If you want to add a valance over your sink, note the measurement between the upper cabinets on each side of the sink.

Finally, measure the distance between the top of the opening on your upper cabinets, to the ceiling or the bottom of the bulkhead if one is present. This measurement will tell you if there is room for ceiling moulding.

You should also write down the location of the hinges (left or right) on each door.

Framed versus Frameless Cabinets

Before you proceed, determine whether your cabinets are framed or frameless. Framed cabinets have a frame on the front of the cabinet, while frameless do not.

Framed Cabinets
Frameless Cabinets

How to Measure Frameless Cabinets

To measure frameless cabinets, use the measurements of your existing cabinet doors and drawer fronts. Remember, you can use only concealed hinges with frameless cabinets.

How to Measure Framed Cabinets

With framed cabinets, it is important that you measure the cabinet opening and NOT existing doors and drawer fronts. For each door, start by measuring the width of the cabinet opening (as shown in Figure 2) and use the formulas below depending on the hinge type selected. Then, measure the height by measuring from the bottom of the cabinet to the top of the cabinet opening (see Figure 2). You can use either concealed or exposed hinges with framed cabinets.

How to Measure Cabinets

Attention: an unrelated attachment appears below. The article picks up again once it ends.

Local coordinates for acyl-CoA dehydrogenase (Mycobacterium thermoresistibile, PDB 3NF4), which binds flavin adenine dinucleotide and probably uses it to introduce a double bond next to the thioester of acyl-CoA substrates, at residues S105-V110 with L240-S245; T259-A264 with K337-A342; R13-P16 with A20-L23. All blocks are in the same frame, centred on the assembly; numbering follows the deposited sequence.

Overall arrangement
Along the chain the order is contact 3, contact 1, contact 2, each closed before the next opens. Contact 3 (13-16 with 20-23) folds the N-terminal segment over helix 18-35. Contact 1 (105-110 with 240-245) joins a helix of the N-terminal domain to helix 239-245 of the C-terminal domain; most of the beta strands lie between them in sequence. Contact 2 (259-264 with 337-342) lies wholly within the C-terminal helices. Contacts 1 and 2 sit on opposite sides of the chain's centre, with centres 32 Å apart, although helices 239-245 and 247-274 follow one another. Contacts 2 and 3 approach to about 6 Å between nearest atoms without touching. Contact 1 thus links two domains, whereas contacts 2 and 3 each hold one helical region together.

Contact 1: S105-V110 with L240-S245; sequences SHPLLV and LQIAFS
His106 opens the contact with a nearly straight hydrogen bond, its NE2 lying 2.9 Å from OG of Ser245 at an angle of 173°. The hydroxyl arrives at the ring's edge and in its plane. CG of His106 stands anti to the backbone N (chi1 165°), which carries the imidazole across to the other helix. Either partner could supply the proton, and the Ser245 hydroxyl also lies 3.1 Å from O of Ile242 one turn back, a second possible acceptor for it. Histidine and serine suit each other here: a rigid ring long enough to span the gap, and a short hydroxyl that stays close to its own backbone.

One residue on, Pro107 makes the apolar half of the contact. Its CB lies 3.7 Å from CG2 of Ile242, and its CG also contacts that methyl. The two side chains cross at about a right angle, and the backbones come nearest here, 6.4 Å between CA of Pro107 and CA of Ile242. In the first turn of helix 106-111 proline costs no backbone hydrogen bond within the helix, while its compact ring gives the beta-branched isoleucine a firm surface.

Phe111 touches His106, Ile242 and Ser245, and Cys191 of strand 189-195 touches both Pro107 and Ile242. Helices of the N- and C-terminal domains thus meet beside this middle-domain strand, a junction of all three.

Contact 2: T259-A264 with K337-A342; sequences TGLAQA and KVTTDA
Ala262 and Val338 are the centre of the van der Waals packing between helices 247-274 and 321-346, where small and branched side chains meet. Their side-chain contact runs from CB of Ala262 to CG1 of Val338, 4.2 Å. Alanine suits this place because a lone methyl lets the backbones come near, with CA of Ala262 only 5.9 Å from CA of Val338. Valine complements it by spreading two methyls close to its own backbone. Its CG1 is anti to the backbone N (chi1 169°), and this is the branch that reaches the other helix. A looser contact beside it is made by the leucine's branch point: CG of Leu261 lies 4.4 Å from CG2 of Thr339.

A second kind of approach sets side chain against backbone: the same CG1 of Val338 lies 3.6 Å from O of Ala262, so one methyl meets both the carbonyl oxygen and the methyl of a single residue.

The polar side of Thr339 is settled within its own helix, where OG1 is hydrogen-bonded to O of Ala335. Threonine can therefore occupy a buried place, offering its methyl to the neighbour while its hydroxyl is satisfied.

How to Determine Door Sizes for Framed Cabinets using Concealed Hinges

Pro Tip: To achieve a professionally installed appearance, we highly recommend replacing exposed hinges with soft close concealed hinges. Using our hinges with our accompanying reface plate makes installation much easier for either framed or frameless cabinets.

If you have framed cabinets and are using concealed hinges, determine custom door ordering width by:

If the cabinet opening is less than 20” wide, add 11/4 “ to the opening width.

If the cabinet opening is more than 20” wide, add 1” to the opening width and divide by 2. If the result is in sixteenths of an inch, round down to the nearest ⅛”. This will give you two doors for the opening.

To determine custom door height, add ½” or less to the opening height, depending on the clearance you have to the moulding above the door. See figure 2 and measuring instructions for opening height.

Door Measuring Examples for Concealed Hinges

Door Measuring Examples for Concealed Hinges

Determine hinge location (left or right side of door) and show that location on your sketch or add L or R in the location column on your order form. Remember, hinge location is only necessary if you are using concealed hinges, since these doors can be pre-drilled for you at your request.

Using glass doors? If a frame for glass or mullion bars is required, clearly note this on your order form in the appropriate box (Frame & Mullion Doors). If you are using Mullion Bars, note the number of lites required (either 1, 4, 6 or 8).

How to Determine Drawer Front Ordering Sizes

For frameless cabinets, use the widths and heights of your existing drawer fronts.

For framed cabinets, locate the door directly below the particular drawer front being measured. Use the door width as your drawer front width and use the height of your existing drawer front. If there is no door below the drawer front, such as a bank of drawers, use the width and height of your existing drawer front. If you want one long drawer front to be above the two doors such as under a sink, locate the two doors that the drawer front will be above and add the two-door width measurement together, plus ⅛”. The height will be the same as the existing drawer front.

Note: Drawer fronts can be a maximum of 40” wide for either frameless or framed cabinets.

Guide for Installing New Kitchen Cabinet Doors and Drawer Fronts

Step 1

Remove All Old Cabinet Doors and Hinges

Step 2

Remove All Old Drawer Fronts